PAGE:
What are the rules for lawn bowls

Lawn bowls

Bowls or lawn bowlsis a sport where the goal is to roll biased balls so that they stop near a smaller ball called a "jack" or "kitty". The game was certainly traced back to the 13th century. A manuscript from this period in the Royal Library, Windsor (No. 20, E iv.) Contains a drawing depicting two players aiming at a small cone instead of an earthenware ball or goat. The oldest surviving bowling green in the world is Southampton Old Bowling Green, which was first used in 1299. The game was eventually banned by the King and Parliament as both feared it could jeopardize the practice of archery, which was so important in combat at the time. Laws forbidding it and other sports were passed under Edward III, Richard II, and other monarchs. Even after the bow was no longer used in the invention of gunpowder and firearms as a weapon of war, the ban continued. The discrediting of bowling alleys, established in London in 1455, likely encouraged later repressive legislation, as many of the alleys were connected to taverns frequented by dissolutes and gamblers. The word "bowls" appears for the first time in the statute of 1511, in which Henry VIII confirmed earlier regulations against illegal games. Another act of 1541, which was not lifted until 1845, prohibited artisans, workers, apprentices, servants and the like from playing bowls at any time except Christmas and then only in the house and in the presence of their master. It was also mandated that anyone playing bowls outside of their own garden or orchard should be punished with a 6-second penalty. 8d., While those who own £ 100 worth of land may be granted licenses to play on their own private greens. Jane Austen was no doubt familiar with the country house version of the game. It is depicted in the 1995 version of Sense and Sensibility. In an 1813 letter to her sister, Jane mentions visiting a bowling green on her trip to London.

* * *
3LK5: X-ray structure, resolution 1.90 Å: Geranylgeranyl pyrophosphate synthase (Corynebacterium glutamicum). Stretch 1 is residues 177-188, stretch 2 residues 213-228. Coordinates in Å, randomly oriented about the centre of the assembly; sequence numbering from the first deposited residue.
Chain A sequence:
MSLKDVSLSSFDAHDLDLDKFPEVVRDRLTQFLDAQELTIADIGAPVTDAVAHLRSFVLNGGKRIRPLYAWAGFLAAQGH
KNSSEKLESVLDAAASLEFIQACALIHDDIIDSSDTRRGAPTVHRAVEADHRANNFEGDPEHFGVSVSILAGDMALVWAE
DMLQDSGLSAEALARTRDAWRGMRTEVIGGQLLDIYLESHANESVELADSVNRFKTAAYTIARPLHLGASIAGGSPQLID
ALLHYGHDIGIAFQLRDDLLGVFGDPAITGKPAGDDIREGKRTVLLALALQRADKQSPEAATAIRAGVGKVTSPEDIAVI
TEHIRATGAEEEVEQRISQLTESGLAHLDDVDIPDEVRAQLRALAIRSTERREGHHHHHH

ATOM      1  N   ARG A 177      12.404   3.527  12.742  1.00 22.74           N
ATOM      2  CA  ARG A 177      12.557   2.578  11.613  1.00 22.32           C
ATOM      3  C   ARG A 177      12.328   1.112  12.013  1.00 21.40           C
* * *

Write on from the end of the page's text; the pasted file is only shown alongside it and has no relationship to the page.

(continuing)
Three and a half hours brought us to Guildford, where we stayed barely two hours and had just enough time for everything we had to do there; that is, to have a long and comfortable breakfast, watch the carriages, pay Mr. Harrington, and then take a short walk. From some of the views that this walk has given us, I judge the situation in Guildford best. We wanted all of our brothers and sisters to stand in the bowling green with us and look to Horsham. Jane Austen to Cassandra Thursday May 20, 1813
In 1864 William Wallace Mitchell (1803-1884), a cotton merchant from Glasgow, published his "Manual of Bowls Playing" after he had been founded as secretary by Scottish bowling clubs in 1849, which became the basis of the rules of the modern game. Young Mitchell was only eleven when he played bowling green on Kilmarnock, the oldest club in Scotland founded in 1740. The patenting of the first lawn mower in Great Britain in 1830 is considered a catalyst worldwide The preparation of modern style greens, sporting ovals, playing fields, playing fields, turf fields, etc. This in turn led to the codification of modern rules for many sports including lawn bowls, most football codes, Lawn tennis and others. If you'd like to add that Regency time in the past to your next meetup, visit webturf.com for an animated tutorial and detailed rules of the game.


Posted in:1813, game, Jane Austen, Lawn Bowls, London, Thomas Becket